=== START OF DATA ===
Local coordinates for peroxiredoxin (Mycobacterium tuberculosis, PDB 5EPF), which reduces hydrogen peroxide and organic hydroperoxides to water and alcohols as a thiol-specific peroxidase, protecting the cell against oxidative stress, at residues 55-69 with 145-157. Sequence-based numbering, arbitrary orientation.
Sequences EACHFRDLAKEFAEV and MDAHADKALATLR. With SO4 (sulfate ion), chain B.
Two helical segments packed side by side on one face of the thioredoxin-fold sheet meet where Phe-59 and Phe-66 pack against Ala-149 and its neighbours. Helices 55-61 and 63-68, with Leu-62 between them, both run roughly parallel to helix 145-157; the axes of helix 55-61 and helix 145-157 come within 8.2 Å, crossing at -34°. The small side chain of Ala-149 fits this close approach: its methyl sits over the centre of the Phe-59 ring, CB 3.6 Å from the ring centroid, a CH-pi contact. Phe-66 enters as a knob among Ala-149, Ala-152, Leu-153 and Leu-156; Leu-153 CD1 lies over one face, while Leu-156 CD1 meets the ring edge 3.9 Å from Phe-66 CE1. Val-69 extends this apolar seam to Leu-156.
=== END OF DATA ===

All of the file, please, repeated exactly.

Local coordinates for peroxiredoxin (Mycobacterium tuberculosis, PDB 5EPF), which reduces hydrogen peroxide and organic hydroperoxides to water and alcohols as a thiol-specific peroxidase, protecting the cell against oxidative stress, at residues 55-69 with 145-157. Sequence-based numbering, arbitrary orientation.
Sequences EACHFRDLAKEFAEV and MDAHADKALATLR. With SO4 (sulfate ion), chain B.
Two helical segments packed side by side on one face of the thioredoxin-fold sheet meet where Phe-59 and Phe-66 pack against Ala-149 and its neighbours. Helices 55-61 and 63-68, with Leu-62 between them, both run roughly parallel to helix 145-157; the axes of helix 55-61 and helix 145-157 come within 8.2 Å, crossing at -34°. The small side chain of Ala-149 fits this close approach: its methyl sits over the centre of the Phe-59 ring, CB 3.6 Å from the ring centroid, a CH-pi contact. Phe-66 enters as a knob among Ala-149, Ala-152, Leu-153 and Leu-156; Leu-153 CD1 lies over one face, while Leu-156 CD1 meets the ring edge 3.9 Å from Phe-66 CE1. Val-69 extends this apolar seam to Leu-156.